TIME IS SOMETHING THAT WE NEVER SEEM TO HAVE ENOUGH OF, BUT WHERE DOES IT GO?
Take a few minutes to think about what you do in your spare time. Estimate and record the number of hours you spend on each activity in a week. Then find the total number of hours spent in all.
_____ Watching television/movies/videos
_____ Browsing the internet
_____ Social Networking
_____ Playing games
_____ Listening to music
_____ Reading books or magazines
Are you surprised by your results? All of the activities listed above are things that many of us enjoy spending time doing, but have you ever considered whether these activities have any long-lasting value?
For some, they do. They may use texting to encourage a friend, or use the internet to learn more about a particular passage of Scripture. For others, the above activities serve no real purpose. There may be nothing wrong with these activities, but, is there something better?
All Christians agree, in theory at least, that the things of God are far more important than spending time on any of these activities. But do we show it in our everyday lives? It is so easy to pass the time reading or watching things, many of which may be ungodly and immoral in character. Sure, they may be entertaining and give us something to do, but many times these activities allow “this present evil world” (Galatians 1:4) to come into our homes and lives. We may delude ourselves into thinking that it will do us no harm because we would not think of doing such things ourselves. But what about the wasted time? Furthermore, what we see and hear leaves an impression upon our souls, whether we realize it or not.
As our physical well-being depends upon our partaking regularly of good, nourishing food, so does our spiritual health. A good and wholesome word for us all is given in 1 Timothy 4:13-16, where we read: “Till I come, give attendance to reading, to exhortation, to doctrine. Neglect not the gift that is in thee… Meditate upon these things; give thyself wholly to them; that thy profiting may appear to all. Take heed unto thyself, and unto the doctrine; continue in them: for in doing this thou shalt both save thyself, and them that hear thee.”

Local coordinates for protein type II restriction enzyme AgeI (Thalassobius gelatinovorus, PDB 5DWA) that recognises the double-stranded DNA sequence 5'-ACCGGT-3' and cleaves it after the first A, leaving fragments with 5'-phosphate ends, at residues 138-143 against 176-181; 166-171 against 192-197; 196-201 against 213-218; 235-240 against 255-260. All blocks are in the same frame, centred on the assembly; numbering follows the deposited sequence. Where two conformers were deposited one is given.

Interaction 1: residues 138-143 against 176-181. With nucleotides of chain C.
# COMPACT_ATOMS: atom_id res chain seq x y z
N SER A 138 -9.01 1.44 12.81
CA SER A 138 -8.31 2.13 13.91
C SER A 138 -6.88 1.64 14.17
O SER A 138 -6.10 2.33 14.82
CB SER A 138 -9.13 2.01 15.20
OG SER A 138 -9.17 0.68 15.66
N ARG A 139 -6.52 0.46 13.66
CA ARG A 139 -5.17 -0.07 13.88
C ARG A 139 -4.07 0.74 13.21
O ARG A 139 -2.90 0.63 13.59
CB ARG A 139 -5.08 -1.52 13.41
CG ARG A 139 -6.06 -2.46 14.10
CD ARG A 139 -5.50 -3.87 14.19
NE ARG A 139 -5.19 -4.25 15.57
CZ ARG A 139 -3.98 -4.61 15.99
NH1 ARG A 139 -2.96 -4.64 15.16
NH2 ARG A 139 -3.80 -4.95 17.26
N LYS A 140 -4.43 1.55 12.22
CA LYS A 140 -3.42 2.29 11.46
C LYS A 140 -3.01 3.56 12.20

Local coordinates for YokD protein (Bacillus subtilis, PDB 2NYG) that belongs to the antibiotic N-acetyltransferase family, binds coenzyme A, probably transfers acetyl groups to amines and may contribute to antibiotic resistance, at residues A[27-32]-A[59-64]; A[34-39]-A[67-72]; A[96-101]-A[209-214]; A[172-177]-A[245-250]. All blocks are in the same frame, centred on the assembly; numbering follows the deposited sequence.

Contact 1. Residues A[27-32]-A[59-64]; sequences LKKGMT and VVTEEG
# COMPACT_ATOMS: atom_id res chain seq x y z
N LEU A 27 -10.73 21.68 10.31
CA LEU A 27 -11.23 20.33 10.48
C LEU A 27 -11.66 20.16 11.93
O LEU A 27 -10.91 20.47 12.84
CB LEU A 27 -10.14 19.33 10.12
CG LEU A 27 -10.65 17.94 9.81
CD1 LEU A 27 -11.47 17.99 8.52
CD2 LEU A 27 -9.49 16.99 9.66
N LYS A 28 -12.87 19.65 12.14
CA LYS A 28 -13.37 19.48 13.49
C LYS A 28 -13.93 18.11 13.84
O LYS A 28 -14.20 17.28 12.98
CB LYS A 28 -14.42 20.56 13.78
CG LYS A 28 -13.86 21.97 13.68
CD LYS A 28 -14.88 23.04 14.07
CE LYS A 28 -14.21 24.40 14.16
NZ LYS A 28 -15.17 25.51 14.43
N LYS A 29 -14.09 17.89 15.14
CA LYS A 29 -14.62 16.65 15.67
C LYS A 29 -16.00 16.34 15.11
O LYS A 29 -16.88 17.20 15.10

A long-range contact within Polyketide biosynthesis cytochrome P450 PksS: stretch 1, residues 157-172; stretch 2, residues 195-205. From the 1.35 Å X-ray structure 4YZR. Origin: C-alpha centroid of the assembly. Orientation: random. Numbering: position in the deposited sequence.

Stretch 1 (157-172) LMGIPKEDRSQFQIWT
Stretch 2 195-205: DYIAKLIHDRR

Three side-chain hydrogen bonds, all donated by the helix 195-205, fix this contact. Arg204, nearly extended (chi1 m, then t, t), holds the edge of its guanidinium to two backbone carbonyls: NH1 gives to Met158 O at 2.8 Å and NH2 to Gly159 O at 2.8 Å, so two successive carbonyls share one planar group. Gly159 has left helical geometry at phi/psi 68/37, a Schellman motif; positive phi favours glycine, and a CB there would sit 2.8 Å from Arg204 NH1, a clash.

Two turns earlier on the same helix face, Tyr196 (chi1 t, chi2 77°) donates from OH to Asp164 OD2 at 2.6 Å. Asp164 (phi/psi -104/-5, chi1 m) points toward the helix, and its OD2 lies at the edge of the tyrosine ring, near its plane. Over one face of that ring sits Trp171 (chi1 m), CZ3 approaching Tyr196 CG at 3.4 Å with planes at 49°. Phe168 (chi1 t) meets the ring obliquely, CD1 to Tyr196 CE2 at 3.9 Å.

As long as we are here in this world, we will be confronted with things that would be much better to refuse for the sake of our spiritual well-being. We should get in the habit of asking ourselves, “Will this please the Lord? Or, am I just seeking to please myself?”
Consider Samson. The underlying reason for Samson’s downfall was not Delilah, but was seen earlier in his life as he gave expression to these words: “Get her for me, for she pleaseth me well” (Judges 14:3). This self-pleasing characterized him throughout his life and at last he lost his strength, his eyesight, his liberty, and finally his life.
May we all be overcomers in a most practical sense—“Lay aside every weight, and the sin which doth so easily beset us, and let us run with patience [endurance] the race that is set before us, looking unto Jesus, the author and finisher of our faith” (Hebrews 12:1,2). We are exhorted to lay aside anything which would hinder our spiritual progress. Our desire in all that we do is that the Lord might be glorified and that we might be of the best possible service to Him.
Take heed unto thyself, and unto the doctrine; continue in them: for in doing this thou shalt both save thyself, and them that hear thee.1st Timothy 4:16